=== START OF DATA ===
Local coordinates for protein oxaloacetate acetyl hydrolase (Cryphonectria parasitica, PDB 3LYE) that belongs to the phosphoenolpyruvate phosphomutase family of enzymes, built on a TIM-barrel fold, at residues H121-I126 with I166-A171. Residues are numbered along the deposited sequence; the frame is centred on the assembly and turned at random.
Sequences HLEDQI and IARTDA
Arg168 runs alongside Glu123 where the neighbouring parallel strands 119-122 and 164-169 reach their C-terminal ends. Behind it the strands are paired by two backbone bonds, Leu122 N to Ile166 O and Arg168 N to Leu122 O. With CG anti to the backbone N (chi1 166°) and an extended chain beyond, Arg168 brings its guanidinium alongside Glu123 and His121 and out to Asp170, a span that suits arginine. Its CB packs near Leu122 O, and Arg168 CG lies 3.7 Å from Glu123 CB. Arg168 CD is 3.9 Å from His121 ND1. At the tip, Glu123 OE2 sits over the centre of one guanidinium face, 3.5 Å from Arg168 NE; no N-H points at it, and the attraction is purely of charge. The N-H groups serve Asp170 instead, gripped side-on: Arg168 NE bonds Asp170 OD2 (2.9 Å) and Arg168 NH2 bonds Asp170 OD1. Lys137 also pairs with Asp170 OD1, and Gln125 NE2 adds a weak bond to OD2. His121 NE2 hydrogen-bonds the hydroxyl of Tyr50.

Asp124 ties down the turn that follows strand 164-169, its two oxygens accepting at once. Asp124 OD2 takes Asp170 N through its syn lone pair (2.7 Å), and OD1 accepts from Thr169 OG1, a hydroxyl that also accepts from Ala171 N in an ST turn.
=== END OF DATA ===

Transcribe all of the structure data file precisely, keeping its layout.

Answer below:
Local coordinates for protein oxaloacetate acetyl hydrolase (Cryphonectria parasitica, PDB 3LYE) that belongs to the phosphoenolpyruvate phosphomutase family of enzymes, built on a TIM-barrel fold, at residues H121-I126 with I166-A171. Residues are numbered along the deposited sequence; the frame is centred on the assembly and turned at random.
Sequences HLEDQI and IARTDA
Arg168 runs alongside Glu123 where the neighbouring parallel strands 119-122 and 164-169 reach their C-terminal ends. Behind it the strands are paired by two backbone bonds, Leu122 N to Ile166 O and Arg168 N to Leu122 O. With CG anti to the backbone N (chi1 166°) and an extended chain beyond, Arg168 brings its guanidinium alongside Glu123 and His121 and out to Asp170, a span that suits arginine. Its CB packs near Leu122 O, and Arg168 CG lies 3.7 Å from Glu123 CB. Arg168 CD is 3.9 Å from His121 ND1. At the tip, Glu123 OE2 sits over the centre of one guanidinium face, 3.5 Å from Arg168 NE; no N-H points at it, and the attraction is purely of charge. The N-H groups serve Asp170 instead, gripped side-on: Arg168 NE bonds Asp170 OD2 (2.9 Å) and Arg168 NH2 bonds Asp170 OD1. Lys137 also pairs with Asp170 OD1, and Gln125 NE2 adds a weak bond to OD2. His121 NE2 hydrogen-bonds the hydroxyl of Tyr50.

Asp124 ties down the turn that follows strand 164-169, its two oxygens accepting at once. Asp124 OD2 takes Asp170 N through its syn lone pair (2.7 Å), and OD1 accepts from Thr169 OG1, a hydroxyl that also accepts from Ala171 N in an ST turn.